• SPDR S&P Oil & Gas Equipment & Services ETF (XES A-)
  • PowerShares Dynamic Oil & Gas Services Portfolio (PXJ B-)

7. Unconventional Oil & Gas

The Unconventional Oil & Gas ETF (FRAK B+) represents an interesting alternative to the traditional energy industry. This ETF focuses on companies that are engaged in utilizing new technologies and processes to unlock reserves of petroleum products and natural gas, including fracking, shale-related extraction methods, and tight oil and tight sands.

See also Oil ETFs With A Twist.

8. Broad Energy ETFs

While achieving “indirect” exposure to energy through stocks is perhaps the most popular strategy, many investors prefer to invest directly in futures products linked to these natural resources. For those who wish to cast a wide net and tap into a portfolio of various energy-related futures contracts, the following broad energy ETPs might be worth investigating:

  • PowerShares DB Energy Fund (DBE A)
  • iPath Energy ETN (JJE B+)
  • UBS ETRACS CMCI Energy ETN (UBN B+)

While the exact mix varies, these ETPs generally deliver exposure to crude oil, natural gas, and a handful of other energy commodities.

9. Crude Oil ETFs

Oil Refinary at sunset

For those seeking more targeted exposure to oil futures, crude oil is often a popular destination [see also 25 Ways To Invest In Crude Oil]. And there are a number of ETPs that deliver access to this commodity, each offering slightly different exposure through various contract lengths and roll strategies. Crude oil ETFs include:

  • United States Oil Fund (USO A)
  • PowerShares DB Oil Fund (DBO A-)
  • United States 12 Month Oil Fund (USL A+)

10. Natural Gas

Natural gas futures have always been popular among active traders. For investors looking to play natural gas futures, there are a number of ETPs available:

  • United States Natural Gas Fund (UNG B)
  • United States 12 Month Natural Gas Fund (UNL B+)

11. Natural Gas Stocks

For those with a bullish outlook on natural gas but hesitant to use futures contracts to establish a position, the First Trust ISE Revere Natural Gas Fund (FCG C) could be an interesting opportunity. This fund invests in a portfolio of stocks whose operations revolve around the discovery, extraction, and sale of natural gas. So this ETF should reflect the market for this fuel without exposing investors to the nuances of futures-related strategies.

12. Brent Oil

While the WTI contract remains the primary oil benchmark in the U.S., the rest of the world considers Brent to be the relevant oil contract [see Crude Oil: Brent Vs. WTI].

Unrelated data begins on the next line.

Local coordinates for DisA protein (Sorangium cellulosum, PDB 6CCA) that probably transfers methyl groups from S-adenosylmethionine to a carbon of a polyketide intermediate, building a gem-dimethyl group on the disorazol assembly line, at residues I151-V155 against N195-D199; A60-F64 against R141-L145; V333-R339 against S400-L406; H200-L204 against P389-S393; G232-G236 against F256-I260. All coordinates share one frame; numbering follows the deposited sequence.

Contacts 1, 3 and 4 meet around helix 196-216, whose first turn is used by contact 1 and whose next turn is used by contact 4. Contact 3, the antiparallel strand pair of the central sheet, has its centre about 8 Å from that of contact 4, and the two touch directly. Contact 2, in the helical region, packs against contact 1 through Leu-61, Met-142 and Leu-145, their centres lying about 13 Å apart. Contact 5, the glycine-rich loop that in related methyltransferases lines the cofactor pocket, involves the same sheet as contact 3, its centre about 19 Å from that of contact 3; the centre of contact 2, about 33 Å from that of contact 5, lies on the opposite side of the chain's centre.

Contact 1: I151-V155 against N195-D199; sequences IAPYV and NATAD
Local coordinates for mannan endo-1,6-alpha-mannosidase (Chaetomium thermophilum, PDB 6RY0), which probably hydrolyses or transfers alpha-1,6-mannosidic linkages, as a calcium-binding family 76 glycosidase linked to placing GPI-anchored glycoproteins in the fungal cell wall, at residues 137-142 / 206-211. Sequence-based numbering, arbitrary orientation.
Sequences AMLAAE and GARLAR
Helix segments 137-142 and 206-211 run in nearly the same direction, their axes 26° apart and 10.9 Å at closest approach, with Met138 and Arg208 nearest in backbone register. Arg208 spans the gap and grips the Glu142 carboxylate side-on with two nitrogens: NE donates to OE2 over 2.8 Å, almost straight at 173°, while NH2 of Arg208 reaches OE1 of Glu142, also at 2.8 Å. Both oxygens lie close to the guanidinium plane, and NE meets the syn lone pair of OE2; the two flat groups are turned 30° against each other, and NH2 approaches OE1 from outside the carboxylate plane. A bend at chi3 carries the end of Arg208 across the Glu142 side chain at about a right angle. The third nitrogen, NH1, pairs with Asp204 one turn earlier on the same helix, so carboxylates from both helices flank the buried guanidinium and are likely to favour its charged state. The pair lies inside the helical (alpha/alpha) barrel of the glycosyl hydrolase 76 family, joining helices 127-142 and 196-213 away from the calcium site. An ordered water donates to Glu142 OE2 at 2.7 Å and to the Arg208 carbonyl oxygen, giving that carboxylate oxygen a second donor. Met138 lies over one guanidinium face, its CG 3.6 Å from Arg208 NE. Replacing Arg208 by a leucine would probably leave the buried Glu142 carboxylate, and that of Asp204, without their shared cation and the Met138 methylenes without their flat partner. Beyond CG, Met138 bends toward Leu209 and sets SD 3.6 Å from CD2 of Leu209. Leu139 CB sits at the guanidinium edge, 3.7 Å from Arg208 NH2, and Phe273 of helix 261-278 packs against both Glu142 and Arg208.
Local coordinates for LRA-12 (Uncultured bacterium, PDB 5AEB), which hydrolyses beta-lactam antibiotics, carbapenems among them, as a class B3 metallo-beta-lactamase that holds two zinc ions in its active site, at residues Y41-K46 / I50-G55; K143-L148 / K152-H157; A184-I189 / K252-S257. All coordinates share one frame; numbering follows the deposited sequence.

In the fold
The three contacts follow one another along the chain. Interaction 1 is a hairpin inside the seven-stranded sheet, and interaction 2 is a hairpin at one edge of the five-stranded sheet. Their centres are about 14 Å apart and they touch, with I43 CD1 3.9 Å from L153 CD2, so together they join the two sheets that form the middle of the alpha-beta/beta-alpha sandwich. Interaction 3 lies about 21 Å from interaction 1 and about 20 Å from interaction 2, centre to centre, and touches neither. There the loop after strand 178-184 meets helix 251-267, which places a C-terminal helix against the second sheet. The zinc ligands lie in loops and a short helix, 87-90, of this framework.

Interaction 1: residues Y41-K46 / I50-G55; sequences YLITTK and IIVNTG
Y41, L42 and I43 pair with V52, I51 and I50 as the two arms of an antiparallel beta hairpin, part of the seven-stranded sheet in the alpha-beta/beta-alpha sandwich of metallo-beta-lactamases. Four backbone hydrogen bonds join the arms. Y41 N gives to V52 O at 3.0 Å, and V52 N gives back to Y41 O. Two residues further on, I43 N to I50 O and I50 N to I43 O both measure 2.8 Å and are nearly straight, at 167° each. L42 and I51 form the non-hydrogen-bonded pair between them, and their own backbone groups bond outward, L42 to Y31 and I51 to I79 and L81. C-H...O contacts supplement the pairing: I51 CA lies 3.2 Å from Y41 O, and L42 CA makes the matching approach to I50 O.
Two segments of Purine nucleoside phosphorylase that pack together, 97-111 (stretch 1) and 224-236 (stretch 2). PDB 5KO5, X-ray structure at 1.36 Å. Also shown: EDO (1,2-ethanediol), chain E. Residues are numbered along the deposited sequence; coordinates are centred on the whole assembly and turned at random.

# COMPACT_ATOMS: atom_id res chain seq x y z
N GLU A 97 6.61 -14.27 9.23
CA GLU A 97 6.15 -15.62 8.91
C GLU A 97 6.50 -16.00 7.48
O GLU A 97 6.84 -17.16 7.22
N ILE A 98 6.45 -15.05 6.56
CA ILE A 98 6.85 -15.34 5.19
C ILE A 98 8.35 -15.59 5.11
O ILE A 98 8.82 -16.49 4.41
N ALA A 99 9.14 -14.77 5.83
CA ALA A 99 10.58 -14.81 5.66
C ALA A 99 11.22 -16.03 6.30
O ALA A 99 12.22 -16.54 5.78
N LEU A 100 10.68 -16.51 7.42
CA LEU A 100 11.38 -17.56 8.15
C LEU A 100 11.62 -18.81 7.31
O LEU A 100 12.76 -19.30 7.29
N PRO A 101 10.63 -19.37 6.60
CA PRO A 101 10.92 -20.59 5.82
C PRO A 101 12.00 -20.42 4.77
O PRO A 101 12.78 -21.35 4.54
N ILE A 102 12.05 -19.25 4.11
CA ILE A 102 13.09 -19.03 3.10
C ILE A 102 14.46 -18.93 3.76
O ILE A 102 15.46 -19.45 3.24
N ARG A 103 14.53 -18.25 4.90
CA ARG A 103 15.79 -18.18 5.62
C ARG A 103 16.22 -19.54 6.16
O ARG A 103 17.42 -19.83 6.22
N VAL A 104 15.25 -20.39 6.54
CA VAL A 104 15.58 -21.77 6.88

For investors who believe Brent is a more meaningful gauge of oil prices, the United States Brent Oil Fund (BNO A-) may be appealing.

13. Gasoline

Gasoline going into car

In addition to crude oil, investors have the option to gain exposure to RBOB gasoline–a variant of the fuel that more closely corresponds to what consumers put into their cars. While crude oil and RBOB tend to exhibit relatively strong correlations, they aren’t perfect substitutes.

The United States Gasoline Fund (UGA A) is currently the only ETF for investing in gasoline [see Oil ETF Vs. Gas ETF].

14. Heating Oil

Heating oil isn’t thought of regularly as an option for achieving exposure to energy, but those seeking exposure to this commodity can find it in the United States Heating Oil Fund (UHN B+). Again, there’s a relatively strong correlation to more traditional energy commodities, but the correlation is far from perfect.

15. Leveraged and Inverse Options

There are several leveraged and inverse options to play the energy market, including equities and futures based exposure. You can find leveraged and inverse futures exposure in our Leveraged Commodities and Inverse Commodities.

Our ETF Screener is another great resource to narrow down leveraged and inverse options for both commodities and energy equites.

The Bottom Line

There are many ways for investors to gain exposure to the energy industry. ETFs are a great way to invest in an industry while remain diversified.

Disclosure: No positions at time of writing.